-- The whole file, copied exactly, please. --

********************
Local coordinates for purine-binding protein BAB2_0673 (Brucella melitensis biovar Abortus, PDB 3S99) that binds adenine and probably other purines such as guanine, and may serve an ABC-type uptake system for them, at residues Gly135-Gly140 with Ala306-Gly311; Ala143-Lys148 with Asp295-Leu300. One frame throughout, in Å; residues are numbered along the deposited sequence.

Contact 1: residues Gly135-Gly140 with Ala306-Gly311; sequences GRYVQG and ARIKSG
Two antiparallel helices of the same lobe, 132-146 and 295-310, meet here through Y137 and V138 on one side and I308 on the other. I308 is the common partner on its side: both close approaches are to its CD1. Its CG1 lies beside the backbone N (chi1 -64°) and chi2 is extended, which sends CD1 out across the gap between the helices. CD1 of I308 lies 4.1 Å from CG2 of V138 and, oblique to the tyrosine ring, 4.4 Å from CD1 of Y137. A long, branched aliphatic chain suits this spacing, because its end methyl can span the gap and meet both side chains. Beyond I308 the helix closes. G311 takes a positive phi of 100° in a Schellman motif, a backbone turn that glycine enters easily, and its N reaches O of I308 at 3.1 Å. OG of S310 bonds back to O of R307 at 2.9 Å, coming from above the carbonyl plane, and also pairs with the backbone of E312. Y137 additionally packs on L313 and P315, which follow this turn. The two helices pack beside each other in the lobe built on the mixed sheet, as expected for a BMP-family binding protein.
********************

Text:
Local coordinates for purine-binding protein BAB2_0673 (Brucella melitensis biovar Abortus, PDB 3S99) that binds adenine and probably other purines such as guanine, and may serve an ABC-type uptake system for them, at residues Gly135-Gly140 with Ala306-Gly311; Ala143-Lys148 with Asp295-Leu300. One frame throughout, in Å; residues are numbered along the deposited sequence.

Contact 1: residues Gly135-Gly140 with Ala306-Gly311; sequences GRYVQG and ARIKSG
Two antiparallel helices of the same lobe, 132-146 and 295-310, meet here through Y137 and V138 on one side and I308 on the other. I308 is the common partner on its side: both close approaches are to its CD1. Its CG1 lies beside the backbone N (chi1 -64°) and chi2 is extended, which sends CD1 out across the gap between the helices. CD1 of I308 lies 4.1 Å from CG2 of V138 and, oblique to the tyrosine ring, 4.4 Å from CD1 of Y137. A long, branched aliphatic chain suits this spacing, because its end methyl can span the gap and meet both side chains. Beyond I308 the helix closes. G311 takes a positive phi of 100° in a Schellman motif, a backbone turn that glycine enters easily, and its N reaches O of I308 at 3.1 Å. OG of S310 bonds back to O of R307 at 2.9 Å, coming from above the carbonyl plane, and also pairs with the backbone of E312. Y137 additionally packs on L313 and P315, which follow this turn. The two helices pack beside each other in the lobe built on the mixed sheet, as expected for a BMP-family binding protein.